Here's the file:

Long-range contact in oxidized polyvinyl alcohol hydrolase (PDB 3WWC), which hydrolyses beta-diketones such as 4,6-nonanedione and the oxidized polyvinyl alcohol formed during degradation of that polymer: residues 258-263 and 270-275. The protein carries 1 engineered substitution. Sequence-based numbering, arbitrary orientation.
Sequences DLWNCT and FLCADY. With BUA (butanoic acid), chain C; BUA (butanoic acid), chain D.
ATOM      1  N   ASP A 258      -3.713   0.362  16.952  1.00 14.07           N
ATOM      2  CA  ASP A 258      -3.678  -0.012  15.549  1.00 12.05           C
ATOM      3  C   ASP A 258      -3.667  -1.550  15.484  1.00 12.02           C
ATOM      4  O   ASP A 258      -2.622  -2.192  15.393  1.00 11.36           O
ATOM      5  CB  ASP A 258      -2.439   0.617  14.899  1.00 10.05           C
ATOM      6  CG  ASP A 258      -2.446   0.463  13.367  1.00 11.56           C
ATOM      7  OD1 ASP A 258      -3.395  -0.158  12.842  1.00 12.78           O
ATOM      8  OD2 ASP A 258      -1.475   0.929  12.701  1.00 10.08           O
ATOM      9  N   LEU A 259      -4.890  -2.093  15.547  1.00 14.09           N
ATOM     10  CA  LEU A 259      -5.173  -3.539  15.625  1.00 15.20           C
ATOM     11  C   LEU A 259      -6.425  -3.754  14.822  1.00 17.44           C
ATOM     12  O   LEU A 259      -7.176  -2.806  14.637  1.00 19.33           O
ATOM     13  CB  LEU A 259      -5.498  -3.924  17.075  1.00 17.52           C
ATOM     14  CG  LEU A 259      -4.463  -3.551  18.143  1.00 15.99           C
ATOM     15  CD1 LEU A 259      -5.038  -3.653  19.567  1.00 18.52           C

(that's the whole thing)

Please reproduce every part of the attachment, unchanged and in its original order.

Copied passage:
Long-range contact in oxidized polyvinyl alcohol hydrolase (PDB 3WWC), which hydrolyses beta-diketones such as 4,6-nonanedione and the oxidized polyvinyl alcohol formed during degradation of that polymer: residues 258-263 and 270-275. The protein carries 1 engineered substitution. Sequence-based numbering, arbitrary orientation.
Sequences DLWNCT and FLCADY. With BUA (butanoic acid), chain C; BUA (butanoic acid), chain D.
ATOM      1  N   ASP A 258      -3.713   0.362  16.952  1.00 14.07           N
ATOM      2  CA  ASP A 258      -3.678  -0.012  15.549  1.00 12.05           C
ATOM      3  C   ASP A 258      -3.667  -1.550  15.484  1.00 12.02           C
ATOM      4  O   ASP A 258      -2.622  -2.192  15.393  1.00 11.36           O
ATOM      5  CB  ASP A 258      -2.439   0.617  14.899  1.00 10.05           C
ATOM      6  CG  ASP A 258      -2.446   0.463  13.367  1.00 11.56           C
ATOM      7  OD1 ASP A 258      -3.395  -0.158  12.842  1.00 12.78           O
ATOM      8  OD2 ASP A 258      -1.475   0.929  12.701  1.00 10.08           O
ATOM      9  N   LEU A 259      -4.890  -2.093  15.547  1.00 14.09           N
ATOM     10  CA  LEU A 259      -5.173  -3.539  15.625  1.00 15.20           C
ATOM     11  C   LEU A 259      -6.425  -3.754  14.822  1.00 17.44           C
ATOM     12  O   LEU A 259      -7.176  -2.806  14.637  1.00 19.33           O
ATOM     13  CB  LEU A 259      -5.498  -3.924  17.075  1.00 17.52           C
ATOM     14  CG  LEU A 259      -4.463  -3.551  18.143  1.00 15.99           C
ATOM     15  CD1 LEU A 259      -5.038  -3.653  19.567  1.00 18.52           C